Mobile research – specifically, research by way of smartphone technology – has become a widely used and accepted design option for conducting qualitative and survey research. The advantages of the mobile mode are many, not the least of which are: the high incidence of smartphone ownership in the U.S. (more than 60% in 2015), the ubiquitous influence smartphones have on our lives, the dependence people have on their smartphones as their go-to channel for communicating and socializing, and the features of the smartphone that offer a variety of response formats (e.g., text, video, image) and location-specific (e.g., geo-targeting, geo-fencing) capabilities.
From a research design perspective, there are also several limitations to the mobile mode, including: the small screen of the smartphone (making the design of standard scale and matrix questionnaire items – as well as the user experience overall – problematic), the relatively short attention span of the respondent or participant precipitated by frequent interruptions, the potential for errors due to the touch screen technology, and connectivity issues.
Another important yet often overlooked concern with mobile research is the potential for bias associated with the smartphone response format and location features mentioned earlier. Researchers have been quick to embrace the ability to capture video and photographs as well as location information yet they have not universally exercised caution when integrating these features into their research designs. For example, a recent webinar in which a qualitative researcher presented the virtues of mobile qualitative research – esp., for documenting in-the-moment experiences – espoused the advantages of Read Full Text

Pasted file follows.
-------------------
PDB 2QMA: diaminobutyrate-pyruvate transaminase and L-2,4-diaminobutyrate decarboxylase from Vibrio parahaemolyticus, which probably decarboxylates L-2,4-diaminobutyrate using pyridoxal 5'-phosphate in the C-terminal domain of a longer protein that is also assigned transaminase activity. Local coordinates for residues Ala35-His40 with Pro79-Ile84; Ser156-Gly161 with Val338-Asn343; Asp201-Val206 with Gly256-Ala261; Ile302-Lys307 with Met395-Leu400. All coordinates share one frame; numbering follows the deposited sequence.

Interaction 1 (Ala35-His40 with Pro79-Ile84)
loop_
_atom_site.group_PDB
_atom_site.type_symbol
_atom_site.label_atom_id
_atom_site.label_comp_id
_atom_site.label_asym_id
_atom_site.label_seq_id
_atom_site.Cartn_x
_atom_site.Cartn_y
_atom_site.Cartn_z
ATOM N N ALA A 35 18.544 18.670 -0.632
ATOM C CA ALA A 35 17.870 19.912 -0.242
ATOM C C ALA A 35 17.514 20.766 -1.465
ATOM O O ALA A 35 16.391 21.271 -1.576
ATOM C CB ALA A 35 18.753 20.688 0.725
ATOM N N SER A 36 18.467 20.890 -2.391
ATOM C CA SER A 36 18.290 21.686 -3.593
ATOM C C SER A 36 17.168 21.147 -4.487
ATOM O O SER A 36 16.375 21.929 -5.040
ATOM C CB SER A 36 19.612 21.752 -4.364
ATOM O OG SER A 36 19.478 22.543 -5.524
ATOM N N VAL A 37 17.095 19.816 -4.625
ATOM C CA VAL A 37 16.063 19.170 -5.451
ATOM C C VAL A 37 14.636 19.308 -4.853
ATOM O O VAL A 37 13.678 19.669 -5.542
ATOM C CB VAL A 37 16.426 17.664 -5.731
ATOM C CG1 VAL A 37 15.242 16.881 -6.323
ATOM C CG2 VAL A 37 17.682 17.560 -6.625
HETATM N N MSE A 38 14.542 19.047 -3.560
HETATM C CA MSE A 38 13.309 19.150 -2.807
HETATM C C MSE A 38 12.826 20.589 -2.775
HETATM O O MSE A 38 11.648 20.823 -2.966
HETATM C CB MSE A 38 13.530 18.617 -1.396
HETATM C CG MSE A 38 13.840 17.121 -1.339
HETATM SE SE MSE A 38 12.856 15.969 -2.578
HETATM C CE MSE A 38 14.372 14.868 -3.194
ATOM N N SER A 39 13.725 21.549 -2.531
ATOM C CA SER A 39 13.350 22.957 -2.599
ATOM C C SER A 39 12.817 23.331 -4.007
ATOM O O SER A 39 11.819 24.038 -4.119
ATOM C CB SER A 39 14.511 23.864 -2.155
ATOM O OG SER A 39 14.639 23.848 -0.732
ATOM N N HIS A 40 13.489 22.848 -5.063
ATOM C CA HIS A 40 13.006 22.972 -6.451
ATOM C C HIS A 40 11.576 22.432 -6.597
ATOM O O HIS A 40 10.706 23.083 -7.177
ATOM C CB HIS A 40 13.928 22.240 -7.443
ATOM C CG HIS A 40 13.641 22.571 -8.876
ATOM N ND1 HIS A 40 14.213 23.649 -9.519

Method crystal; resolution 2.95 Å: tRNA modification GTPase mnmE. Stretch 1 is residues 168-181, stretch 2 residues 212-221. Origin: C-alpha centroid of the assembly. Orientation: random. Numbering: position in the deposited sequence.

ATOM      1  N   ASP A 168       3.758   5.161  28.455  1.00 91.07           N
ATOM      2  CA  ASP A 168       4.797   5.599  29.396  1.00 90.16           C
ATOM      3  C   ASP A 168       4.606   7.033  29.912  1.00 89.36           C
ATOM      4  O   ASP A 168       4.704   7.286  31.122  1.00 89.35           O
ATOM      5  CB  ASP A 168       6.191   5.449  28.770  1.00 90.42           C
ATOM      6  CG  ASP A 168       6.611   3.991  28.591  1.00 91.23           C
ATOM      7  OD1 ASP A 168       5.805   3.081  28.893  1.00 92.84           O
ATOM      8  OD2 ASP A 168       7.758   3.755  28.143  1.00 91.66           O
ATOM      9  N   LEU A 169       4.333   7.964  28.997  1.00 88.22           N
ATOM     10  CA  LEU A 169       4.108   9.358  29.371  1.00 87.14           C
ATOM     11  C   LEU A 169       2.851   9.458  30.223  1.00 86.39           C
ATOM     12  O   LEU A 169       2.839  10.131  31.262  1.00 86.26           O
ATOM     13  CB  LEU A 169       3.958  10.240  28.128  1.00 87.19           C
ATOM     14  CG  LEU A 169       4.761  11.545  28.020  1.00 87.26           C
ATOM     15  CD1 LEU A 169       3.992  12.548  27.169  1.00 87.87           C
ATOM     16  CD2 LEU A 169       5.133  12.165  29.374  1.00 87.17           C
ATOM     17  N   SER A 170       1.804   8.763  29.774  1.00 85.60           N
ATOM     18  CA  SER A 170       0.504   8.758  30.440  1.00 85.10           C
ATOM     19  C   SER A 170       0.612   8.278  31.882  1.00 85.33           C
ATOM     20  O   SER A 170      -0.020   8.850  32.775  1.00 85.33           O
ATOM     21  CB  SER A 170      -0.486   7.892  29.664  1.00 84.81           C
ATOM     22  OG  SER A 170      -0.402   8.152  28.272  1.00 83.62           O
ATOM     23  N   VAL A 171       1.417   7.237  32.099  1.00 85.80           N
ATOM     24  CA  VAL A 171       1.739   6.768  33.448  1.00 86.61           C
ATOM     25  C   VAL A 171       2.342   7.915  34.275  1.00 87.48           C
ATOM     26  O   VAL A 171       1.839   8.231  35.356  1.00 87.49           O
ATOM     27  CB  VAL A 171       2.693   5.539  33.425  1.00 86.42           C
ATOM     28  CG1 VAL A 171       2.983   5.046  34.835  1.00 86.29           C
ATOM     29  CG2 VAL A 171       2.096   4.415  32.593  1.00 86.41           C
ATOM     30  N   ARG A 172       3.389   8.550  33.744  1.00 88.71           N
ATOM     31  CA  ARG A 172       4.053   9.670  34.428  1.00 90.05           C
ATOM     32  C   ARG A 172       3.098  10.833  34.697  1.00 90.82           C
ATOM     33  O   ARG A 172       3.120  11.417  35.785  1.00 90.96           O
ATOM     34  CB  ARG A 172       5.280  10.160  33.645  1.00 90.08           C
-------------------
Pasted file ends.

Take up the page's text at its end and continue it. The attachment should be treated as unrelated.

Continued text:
Research Design Review is a blog devoted to qualitative and quantitative research design issues. Yet, there is an imbalance in these discussions with many of the posts dedicated to qualitative design and methods. The reason boils down to the fact that there is simply a lot to say about qualitative design. And this is because relatively little is written or discussed in the research community in answer to such questions as, “What is the basis of sound qualitative research design?” “What are the necessary components to a ‘quality’ qualitative design?” and “How does the researcher effectively put into practice these quality design elements?” These are the questions routinely addressed among dedicated survey researchers yet too often absent in the qualitative orbit.
An underlying current running throughout RDR is the idea that quality design issues are important to all research, regardless of whether the researcher leans more to the qualitative or to the quantitative side of the equation. Pushing this idea one step further, there is an even more subtle suggestion lingering in RDR that researchers might do well to free themselves from their qualitative or quantitative “hats” and instead take on the mantle of Read Full Text
At the 2015 AAPOR conference in Florida, Paul Lavrakas and I taught a short course on qualitative research design. The bulk of the class was spent on applying the unique constructs and techniques associated with the Total Quality Framework (TQF) to five qualitative research methods – in-depth interviews, focus group discussions, ethnography, qualitative content analysis, and case-centered research (i.e., case study and narrative research). But before jumping into the application of the TQF, we began by talking about the distinctive attributes of qualitative research, particularly the emphasis on context and interconnectedness that is inherent in qualitative data. Indeed, we stressed the complexity – the “messiness” – of qualitative data collection and analysis, along with the unparalleled researcher skills (such as flexibility) needed to perform high-quality and ultimately useful qualitative research.
This course was one of a handful of discussions pertaining to qualitative research at a conference that is heavily weighted toward survey methods. As both a Read Full Text